The Chameleons + Princess by Colm Kelly_Photo Credit Colm Kelly

The Chameleons at Whelan’s on 30th December 2013

The Chameleons never achieved much in the way of success in their first stint of existence during the 80’s, but since their re-reformation in 2009 the band have continuously toured, and a busy crowd at Whelan’s proves that The Chameleons still retain a significant fanbase. Noise-rockers Princess play support, and their Sonic Youth-inspired tunes buzz and hiss pleasantly with guitar distortion. There are some elegant melodies buried beneath the guitar effects, particularly Molly, and the delicate, airy vocals are rather impressive. The band’s ability to jump from the smooth dreamy sections to the powerful, intense noise-fests is also rather striking and it’s a rather eye-catching performance by an exciting young band.

The Chameleons open with the brooding Swamp Thing, and the long build-up is the ideal way to begin the show. The song explodes into a gloriously catchy chorus, and Burgess proves his voice is still as strong as it was thirty years ago. In fact, all the musicianship is very good tonight, especially on Tears. Here the band members follow every subtle change with ease and the chemistry between them is a joy to witness. Soul In Isolation delights the audience, as Burgess manages to work Beatles lyrics into the tune. He also manages to sneak in the vocal part from Joy Division’s Transmission. These samples work surprisingly well, and the crowd respond enthusiastically.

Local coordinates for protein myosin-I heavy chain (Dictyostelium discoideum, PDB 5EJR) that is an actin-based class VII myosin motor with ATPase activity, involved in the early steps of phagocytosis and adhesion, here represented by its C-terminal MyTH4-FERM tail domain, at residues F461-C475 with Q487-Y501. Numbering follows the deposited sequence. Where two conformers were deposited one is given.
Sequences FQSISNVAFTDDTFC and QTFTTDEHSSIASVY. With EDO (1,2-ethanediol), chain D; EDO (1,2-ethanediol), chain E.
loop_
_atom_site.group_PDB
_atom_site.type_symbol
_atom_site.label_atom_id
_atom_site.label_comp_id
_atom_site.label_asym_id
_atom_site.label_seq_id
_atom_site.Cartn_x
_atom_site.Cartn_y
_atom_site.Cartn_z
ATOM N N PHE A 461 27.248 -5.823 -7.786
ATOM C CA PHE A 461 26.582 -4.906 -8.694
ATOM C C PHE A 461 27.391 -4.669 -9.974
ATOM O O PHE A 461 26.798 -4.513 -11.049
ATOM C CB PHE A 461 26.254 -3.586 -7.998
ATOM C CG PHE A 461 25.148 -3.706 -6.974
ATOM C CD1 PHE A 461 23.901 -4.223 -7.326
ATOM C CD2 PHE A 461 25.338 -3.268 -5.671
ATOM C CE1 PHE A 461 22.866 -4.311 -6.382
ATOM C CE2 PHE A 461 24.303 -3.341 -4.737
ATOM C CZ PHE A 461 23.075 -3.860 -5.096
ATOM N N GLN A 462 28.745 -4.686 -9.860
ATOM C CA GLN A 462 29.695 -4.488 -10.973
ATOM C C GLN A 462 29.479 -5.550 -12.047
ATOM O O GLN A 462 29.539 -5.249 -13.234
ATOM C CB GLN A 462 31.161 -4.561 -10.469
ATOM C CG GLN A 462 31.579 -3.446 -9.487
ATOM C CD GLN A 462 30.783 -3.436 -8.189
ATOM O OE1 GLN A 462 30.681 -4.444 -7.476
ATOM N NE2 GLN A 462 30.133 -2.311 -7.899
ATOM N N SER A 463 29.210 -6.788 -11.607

There are moments though where the extended instrumental sections all get a bit much, and you can feel your attention slipping; the band maintain the same exceptionally high standard of musical ability throughout, but there is an overwhelming feeling of ‘we’ve heard this before.’  The songs still retain a great catchy element however, and Second Skin sees wild crowd surfing by members of the audience. The encore bears witness to The Chameleons’ strongest performances in the spiraling, meandering Caution and the fans favourite Don’t Fall. Despite the extensive moments of self-indulgence, it’s a strong set from a band with renewed vigour.

The Chameleons Photo Gallery

Photos: Colm Kelly

Princess Photo Gallery